Matt Smith can sympathize with students facing Capstone stress and upcoming life decisions. He was a BYU engineering student not too long ago. However, having worked his way up to the rank of vice president of manufacturing at BD Medical (Becton, Dickinson & Co.), he reassured students at Thursday’s lecture that their prospects are bright and there is a world of excitement ahead.
“This is a very exciting time for each of you in your lives,” Smith said. “There are a lot of decisions that you’ll make here for your future. Where will you work? Where will you live? Maybe it is a little nerve-racking at times… but I believe that the excitement should outweigh the nervousness you may feel.”
Smith said that if students “discover the leader within” themselves, there are many opportunities available to them.
“The world is truly starved for good men and women, future leaders, who truly exhibit integrity, purpose and character, and those are the things that characterize the students at this university.”
Smith shared four points that have helped him realize his leadership potential.
1. Find where your values, passion and personal best intersect.
In order to find success (and avoid boredom and mediocrity), Smith emphasized the importance of finding work that is both interesting and plays to one’s strengths.
“Get as broad of experience as you can. Whether it’s in summer internships, co-op opportunities or volunteer work, through those hands-on experiences, you’ll be able to find where you have the most joy and success.”
Smith also said that money shouldn’t be the primary decision driver when selecting a field of work.
“When you find this place where you’re passionate about it and good at it, you’ll excel and companies will pay you competitively for what you do.”
2. Establish your personal accountability.
Smith said that successful leaders take accountability for their mistakes as well as their accomplishments.
“You have to own the outcome.”
This concept became clear to Smith during his career. He saw two types of engineers: the kind that accepted mediocrity and didn’t feel accountable for the outcome of their work and the kind that were willing to go the extra mile because they were personally invested in the results of their projects.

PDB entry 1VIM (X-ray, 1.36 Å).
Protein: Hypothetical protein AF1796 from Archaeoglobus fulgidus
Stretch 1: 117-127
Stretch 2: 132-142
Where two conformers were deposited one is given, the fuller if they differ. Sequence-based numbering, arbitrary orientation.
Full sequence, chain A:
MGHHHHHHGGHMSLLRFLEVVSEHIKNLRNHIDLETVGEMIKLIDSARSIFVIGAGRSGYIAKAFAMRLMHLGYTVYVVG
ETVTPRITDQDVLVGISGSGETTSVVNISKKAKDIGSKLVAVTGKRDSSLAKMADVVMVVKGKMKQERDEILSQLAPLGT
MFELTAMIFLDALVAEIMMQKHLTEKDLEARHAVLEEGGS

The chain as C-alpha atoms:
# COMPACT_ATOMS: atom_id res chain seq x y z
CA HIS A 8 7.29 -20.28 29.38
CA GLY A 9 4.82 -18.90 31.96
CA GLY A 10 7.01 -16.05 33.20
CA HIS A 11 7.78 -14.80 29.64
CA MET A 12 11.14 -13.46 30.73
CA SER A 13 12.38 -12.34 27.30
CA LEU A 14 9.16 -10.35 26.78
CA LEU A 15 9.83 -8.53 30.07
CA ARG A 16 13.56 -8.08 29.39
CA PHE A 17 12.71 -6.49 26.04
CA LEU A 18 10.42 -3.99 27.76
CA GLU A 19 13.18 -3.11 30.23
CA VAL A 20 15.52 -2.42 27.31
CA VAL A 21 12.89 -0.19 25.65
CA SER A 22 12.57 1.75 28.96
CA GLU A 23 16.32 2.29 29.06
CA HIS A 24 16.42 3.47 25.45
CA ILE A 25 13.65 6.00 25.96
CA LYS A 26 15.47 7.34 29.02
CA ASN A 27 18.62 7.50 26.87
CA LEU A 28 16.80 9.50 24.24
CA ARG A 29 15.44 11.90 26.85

“Own the result. Be accountable for the result. Leaders who are truly successful understand this concept.”
3. Define your purpose clearly.
Smith encouraged students to have a vision of what they want to get done. Whether beginning a new job, starting a new project or simply heading into a meeting, the following questions should be posed:
“Ask yourself, what am I trying to get done here? What am I trying to accomplish?”
This aspect of leadership applies to personal life as well as career advancement.
“Be clear about and stay focused on your purpose”
4. Know when to be a sheepherder and when to be a shepherd.
Smith discussed the difference between two kinds of leaders: the sheepherder and the shepherd. A sheepherder is someone who rides behind the herd, pushing them forward. A shepherd, by contrast, walks out ahead of his charges, leading the way for the sheep to follow.
“There are both kinds of leaders in the world, but you find that with a shepherd, the sheep follow out of trust and love, not fear.”
To close his remarks, Smith again said how much the world needs leaders with character and integrity. BYU graduates, in his words, meet a global need for these kinds of people.
Smith graduated with a Manufacturing Engineering degree from BYU 15 years ago and went on to receive an MBA from Harvard Business School. He has worked in a variety of engineering and operation roles. His current employer, BD Medical is a multi-billion dollar global company that specializes in medical technologies. Smith currently oversees a sector that holds a significant market share of the world’s syringes.
The Leadership Lecture Series is organized by the Weidman Center for Global Leadership. The next lecture, featuring Amy Rees Anderson, will be March 14. For more information, www.et.byu.edu/leadershiplectures.
Krista Tripodi, email@example.com